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DSBN Celebrates “Electric” Conservation

Powered by student enthusiasm, many schools across the District School Board of Niagara have been able to save a shocking amount of electricity by participating in an aggressive energy conservation initiative. In one year, 75 schools were able to cut their electricity usage for a combined savings of over $183 thousand dollars. That represents a savings of 1.6 million kilowatt hours; enough energy to power two high schools for a year, or eleven elementary schools. Pine Grove Public School and West Park Secondary School in St. Catharines received awards for conserving the most energy in 2009. Applewood Public School in St. Catharines and Port Colborne High School were both recognized as the elementary and secondary schools that showed the greatest yearly improvement in energy savings. The conservation program, now in its ninth year, was developed by students, school staff, CUPE Local 4156, the teacher federations and plant department personnel at the DSBN. The Energy Conservation Committee engages students by encouraging them to assess their classrooms in terms of energy use, and provide suggestions for improvement. The Committee also provides schools with an informational package with practical steps to improve school energy savings.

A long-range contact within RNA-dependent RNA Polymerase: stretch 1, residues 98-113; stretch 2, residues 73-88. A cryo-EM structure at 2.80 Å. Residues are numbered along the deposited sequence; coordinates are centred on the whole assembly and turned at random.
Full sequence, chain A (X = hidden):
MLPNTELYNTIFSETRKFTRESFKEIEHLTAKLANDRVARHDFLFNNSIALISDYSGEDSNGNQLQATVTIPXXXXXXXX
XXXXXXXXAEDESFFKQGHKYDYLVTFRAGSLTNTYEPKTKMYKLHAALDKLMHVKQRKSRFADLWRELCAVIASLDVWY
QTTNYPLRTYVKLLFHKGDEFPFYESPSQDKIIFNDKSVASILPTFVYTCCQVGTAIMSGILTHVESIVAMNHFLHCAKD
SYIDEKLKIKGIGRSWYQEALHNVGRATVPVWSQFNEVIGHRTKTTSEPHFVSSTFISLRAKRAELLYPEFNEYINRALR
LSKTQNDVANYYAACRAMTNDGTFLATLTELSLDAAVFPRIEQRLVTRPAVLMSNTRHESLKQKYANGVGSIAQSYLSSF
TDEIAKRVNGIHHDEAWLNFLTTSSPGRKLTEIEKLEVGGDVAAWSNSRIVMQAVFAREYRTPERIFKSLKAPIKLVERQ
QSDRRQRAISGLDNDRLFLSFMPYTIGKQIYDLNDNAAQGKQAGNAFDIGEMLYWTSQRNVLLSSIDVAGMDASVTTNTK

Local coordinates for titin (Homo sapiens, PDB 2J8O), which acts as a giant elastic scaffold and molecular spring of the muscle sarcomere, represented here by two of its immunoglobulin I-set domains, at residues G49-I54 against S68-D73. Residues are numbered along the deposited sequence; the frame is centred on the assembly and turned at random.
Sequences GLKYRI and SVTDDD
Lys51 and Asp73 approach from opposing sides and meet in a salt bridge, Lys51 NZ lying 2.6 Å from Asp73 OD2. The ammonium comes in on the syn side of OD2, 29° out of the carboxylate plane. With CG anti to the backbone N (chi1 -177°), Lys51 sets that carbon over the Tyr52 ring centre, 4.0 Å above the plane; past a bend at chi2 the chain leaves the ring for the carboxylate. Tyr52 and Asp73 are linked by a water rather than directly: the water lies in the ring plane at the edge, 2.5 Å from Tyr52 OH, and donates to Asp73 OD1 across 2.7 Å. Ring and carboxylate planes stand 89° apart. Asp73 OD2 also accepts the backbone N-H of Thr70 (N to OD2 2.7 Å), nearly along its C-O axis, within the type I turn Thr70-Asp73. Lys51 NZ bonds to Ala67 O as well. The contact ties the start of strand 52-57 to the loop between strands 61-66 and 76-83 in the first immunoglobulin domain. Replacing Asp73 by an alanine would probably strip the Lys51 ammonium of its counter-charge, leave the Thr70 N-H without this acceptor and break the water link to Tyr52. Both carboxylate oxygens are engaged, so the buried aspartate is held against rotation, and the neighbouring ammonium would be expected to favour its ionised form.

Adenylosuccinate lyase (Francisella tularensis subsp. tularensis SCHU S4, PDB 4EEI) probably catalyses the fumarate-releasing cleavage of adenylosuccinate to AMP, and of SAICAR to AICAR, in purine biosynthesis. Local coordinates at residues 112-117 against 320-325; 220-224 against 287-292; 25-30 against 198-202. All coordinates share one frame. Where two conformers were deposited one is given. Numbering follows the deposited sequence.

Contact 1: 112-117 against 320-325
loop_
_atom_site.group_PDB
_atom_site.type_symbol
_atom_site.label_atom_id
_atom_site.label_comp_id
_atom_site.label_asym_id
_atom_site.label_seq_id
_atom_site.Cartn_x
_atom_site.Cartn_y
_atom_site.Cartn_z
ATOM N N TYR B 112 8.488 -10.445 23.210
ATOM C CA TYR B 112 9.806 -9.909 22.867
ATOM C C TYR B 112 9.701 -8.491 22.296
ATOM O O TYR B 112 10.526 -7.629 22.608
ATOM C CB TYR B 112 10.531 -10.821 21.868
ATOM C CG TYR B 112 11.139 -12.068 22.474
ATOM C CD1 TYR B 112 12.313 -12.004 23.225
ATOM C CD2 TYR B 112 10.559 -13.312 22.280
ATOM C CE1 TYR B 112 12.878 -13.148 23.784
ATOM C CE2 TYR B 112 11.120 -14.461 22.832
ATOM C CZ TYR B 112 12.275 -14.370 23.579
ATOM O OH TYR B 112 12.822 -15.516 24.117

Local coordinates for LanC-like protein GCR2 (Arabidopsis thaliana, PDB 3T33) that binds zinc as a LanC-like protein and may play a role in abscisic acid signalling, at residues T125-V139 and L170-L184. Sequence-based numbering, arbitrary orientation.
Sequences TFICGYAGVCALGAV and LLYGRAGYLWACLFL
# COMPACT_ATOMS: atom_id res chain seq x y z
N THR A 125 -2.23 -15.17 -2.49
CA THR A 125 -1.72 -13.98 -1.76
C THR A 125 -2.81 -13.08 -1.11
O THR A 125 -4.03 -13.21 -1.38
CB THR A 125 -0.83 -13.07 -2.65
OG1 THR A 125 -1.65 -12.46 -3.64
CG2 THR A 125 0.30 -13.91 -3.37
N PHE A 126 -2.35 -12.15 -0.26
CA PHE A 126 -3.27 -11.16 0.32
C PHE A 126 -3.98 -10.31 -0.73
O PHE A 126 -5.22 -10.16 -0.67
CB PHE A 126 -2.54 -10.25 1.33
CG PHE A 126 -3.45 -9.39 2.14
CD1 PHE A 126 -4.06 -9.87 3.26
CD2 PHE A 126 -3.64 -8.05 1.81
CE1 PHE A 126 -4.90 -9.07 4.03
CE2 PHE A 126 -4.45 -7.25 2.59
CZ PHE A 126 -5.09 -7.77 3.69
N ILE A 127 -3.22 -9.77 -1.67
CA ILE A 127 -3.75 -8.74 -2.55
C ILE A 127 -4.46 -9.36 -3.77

“Since the program’s inception, schools have been able to save nearly six million kilowatt hours of electricity, resulting in a financial savings of more than half a million dollars,” said Energy Conservation Committee chairperson Tony Piunno. “We are very proud of all the students and schools that took on this important initiative.”

“This initiative is in tune with the DSBN’s focus on environmental sustainability, and it also demonstrates the excellent working relationship the DSBN has with its employee groups,” said Plant Services Coordinator Doug Durant.

Westlane Secondary Nabs Silver

Westlane Secondary in Niagara Falls already has some green in its school colours, but now, the school may want to consider adding some silver. Following some very diligent work by both students and staff, Westlane is now a silver-certified EcoSchool. The silver certification shows the high level of care and concern our students have for the environment.

Ontario EcoSchools is an environmental education program that addresses both how schools are run and what students learn. Research shows that certified EcoSchools use 7% percent less electricity and 12% percent less natural gas than non-certified schools. To earn the silver certification, students at the school began an aggressive campaign to conserve electricity, increase the amount of materials they recycle and cut the amount of waste that ended up in garbage bins. In 2008 the school began its first-ever recycling program for bottles and cans. By doing so, there has been a huge reduction in the amount of trash that leaves the school. Staff also complemented the students’ efforts by incorporating environmental education into the curriculum. Every grade 9 student begins their career at Westlane by calculating their ecological footprint and devising ways to reduce their negative impact on the environment. Staff also translated all our educational materials into French so all classes could participate in the school’s green movement.

Butler Students Turn Green into Silver